MANY WAYS OUT OF 'NO WAY' at Standing Rock

Rev. Karen Brammer, Standing Rock, part 7

Of the 9 days I have been here in North Dakota so far, I spent maybe 5 of them across the hall from Rev Karen Van Fossan doing whatever might help her and the congregation do their part. This is a congregation of around 50 members that has risen to the challenge of providing support to the Standing Rock Water Protectors since spring of 2015.
  •  They have been continuously present and reliable as allies to the camp leaders, so much so that they were invited to host the December 4th Interfaith Prayer Service - a deep honor given by Chief Arvol Looking Horse.
  • They have collectively provided a yurt at the camp which has a volunteer house manager, Terry who is taking time off her job to create safe and healing space.
  • They have hosted many, many visitors coming through to witness and work at Standing Rock.
  • They have hosted public education, multiple opportunities for conversation, and are a major drop off point for a steady stream of donations. 
  • They respond to dozens of media requests for information and interviews.
  • They continue to be in conversation with each other and their neighbors, honestly grappling with the complexities of taking a very public, very unpopular stand.
They would never have imagined back in 2015 being able to do all this with so few people! Yet, in collaboration with many partners, they have done so .

One of the things I have heard Rev Karen Van Fossan say is that Oceti Sakowin Camp, over and over becomes something way beyond the capacity of her imagination. What was a small, prayerful and determined gathering of tents and leaders has become an encampment of well over 7000 people, many of whom will remain through the winter.

Over 300 brilliant and wildly flapping flags represent the presence of native nations from all over the world. I have difficulty finding the words to describe anything close to the colorful layout of tipis, yurts, longhouses, tents, and other structures where people go to pray with others, where they get trained to fulfill their obligation to the camp, where they go to find healing, to eat, to get water and supplies, to take care of their needs. Around-the-clock security is done by trained volunteers, many of them on horseback or walking through the deep hours of the night. And over and over the paired power of corporate fuel and government has thrown down difficult and sometimes very dangerous crises.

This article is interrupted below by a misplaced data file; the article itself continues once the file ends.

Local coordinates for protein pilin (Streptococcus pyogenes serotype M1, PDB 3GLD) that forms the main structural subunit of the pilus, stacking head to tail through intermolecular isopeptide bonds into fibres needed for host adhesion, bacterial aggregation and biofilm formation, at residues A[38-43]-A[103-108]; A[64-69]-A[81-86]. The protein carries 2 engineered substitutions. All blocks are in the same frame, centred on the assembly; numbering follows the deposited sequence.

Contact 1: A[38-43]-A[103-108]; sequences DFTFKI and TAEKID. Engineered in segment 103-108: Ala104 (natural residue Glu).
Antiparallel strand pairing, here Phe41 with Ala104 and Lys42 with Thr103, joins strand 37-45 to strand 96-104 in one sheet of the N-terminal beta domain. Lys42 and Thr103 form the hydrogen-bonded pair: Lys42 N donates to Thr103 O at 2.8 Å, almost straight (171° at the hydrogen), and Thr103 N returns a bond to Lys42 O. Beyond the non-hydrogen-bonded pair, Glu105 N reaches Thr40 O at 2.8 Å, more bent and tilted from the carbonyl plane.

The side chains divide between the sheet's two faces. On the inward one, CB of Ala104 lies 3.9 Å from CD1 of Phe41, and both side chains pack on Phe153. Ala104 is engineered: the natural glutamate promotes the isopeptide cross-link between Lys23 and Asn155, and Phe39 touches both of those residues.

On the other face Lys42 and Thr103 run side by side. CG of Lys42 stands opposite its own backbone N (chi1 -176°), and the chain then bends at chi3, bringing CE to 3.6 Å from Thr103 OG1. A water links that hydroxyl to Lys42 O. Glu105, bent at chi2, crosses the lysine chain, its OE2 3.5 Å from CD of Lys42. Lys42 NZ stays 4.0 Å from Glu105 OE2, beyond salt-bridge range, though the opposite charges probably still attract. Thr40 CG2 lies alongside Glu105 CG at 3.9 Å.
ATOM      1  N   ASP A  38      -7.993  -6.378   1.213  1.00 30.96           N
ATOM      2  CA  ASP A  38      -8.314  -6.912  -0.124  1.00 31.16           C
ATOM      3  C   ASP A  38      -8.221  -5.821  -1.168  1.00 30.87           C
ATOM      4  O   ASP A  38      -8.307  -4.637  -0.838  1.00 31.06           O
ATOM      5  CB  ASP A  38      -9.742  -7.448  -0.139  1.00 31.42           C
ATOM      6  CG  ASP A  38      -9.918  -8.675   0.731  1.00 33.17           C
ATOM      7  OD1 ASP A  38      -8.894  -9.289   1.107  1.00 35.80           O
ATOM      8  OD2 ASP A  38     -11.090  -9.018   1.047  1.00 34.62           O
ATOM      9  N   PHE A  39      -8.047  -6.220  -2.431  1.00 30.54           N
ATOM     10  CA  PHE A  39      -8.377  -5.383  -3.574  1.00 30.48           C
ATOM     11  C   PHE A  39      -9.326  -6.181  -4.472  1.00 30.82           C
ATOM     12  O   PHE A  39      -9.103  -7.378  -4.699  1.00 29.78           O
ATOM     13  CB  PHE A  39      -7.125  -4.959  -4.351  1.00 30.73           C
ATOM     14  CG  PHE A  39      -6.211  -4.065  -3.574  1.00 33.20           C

I bow in honor and deep appreciation of the resilience and tenacity of the many native leaders who continue to guide this movement of Water Protectors when many of us might well have given up thinking there was no use resisting. They are about Prayer and Water. Their process is about finding a way out of Big Business and Big Government finality.

This morning we learned that $1000 fines would be levied on anyone bringing supplies to the camp. Of course that resulted in waves of protest and planning and reaffirming our purpose. Then later today we heard that the fines will not be given. Please read this powerful statement by John Bigelow http://www.ocetisakowincamp.org/sovereign-creed on the Oceti Sakowin Camp web site.

One of the many results of this Water Protector movement for me will be a cellular memory of praying, trusting, and living the determination to make a way out of no way, together.

One way you can continue to help is to encourage others who have not done so, to give.
May I suggest TWO places for donations?

Direct donations to Oceti Sakowin Camp

Donations for the UU - sponsored interfaith yurt that hosts elders and folks who arrive without a place to stay, AND for 10 corn pellet stoves to heat structures on the site.


GOOD Heat for Standing Rock!

Rev. Karen Brammer, Standing Rock, part 6

Despite the eviction. Despite the snow, endless wind and cold. Despite the order to search and fine anyone caught supplying the camp, the camp will continue. Here is one way to help finanically (my hope is you continue to send messages to the President, the ND Governor, the sheriff's office, and more).

The folks who sponsor the Interfaith Yurt (hosting elders, and other visitors who support the camp) are Unitarian Universalists of Bismark and everywhere. They have taken a leap of faith and ordered 10 corn pellet stoves for $15, 000 to distribute through camp.

Now we need to help pay for them in contributions from $10 to $5000 or whatever you can do. If you are able, please share this link and request, and give if you are able.  The money will help pay for the yurt and stoves. Once you give through this link, you will receive updates from Liz, a person I have been working with shoulder to shoulder for the Water Protectors.


Thank you so much.
Water is Life.
With love, Karen


Fines for those bringing supplies to camp!

Rev. Karen Brammer, Standing Rock, part 5

The camp has been weatherizing rapidly. Sources of heat and water being secured.  Left to ourselves, I see no reason that this order to fine $1000 as a way to force evacuation, based on the safety of the camp makes any sense at all!! Make of it what you will, but my sense is that we are going to have to raise a lot of money to pay fines as deliveries continue to be made. Peacefully and Prayerfully.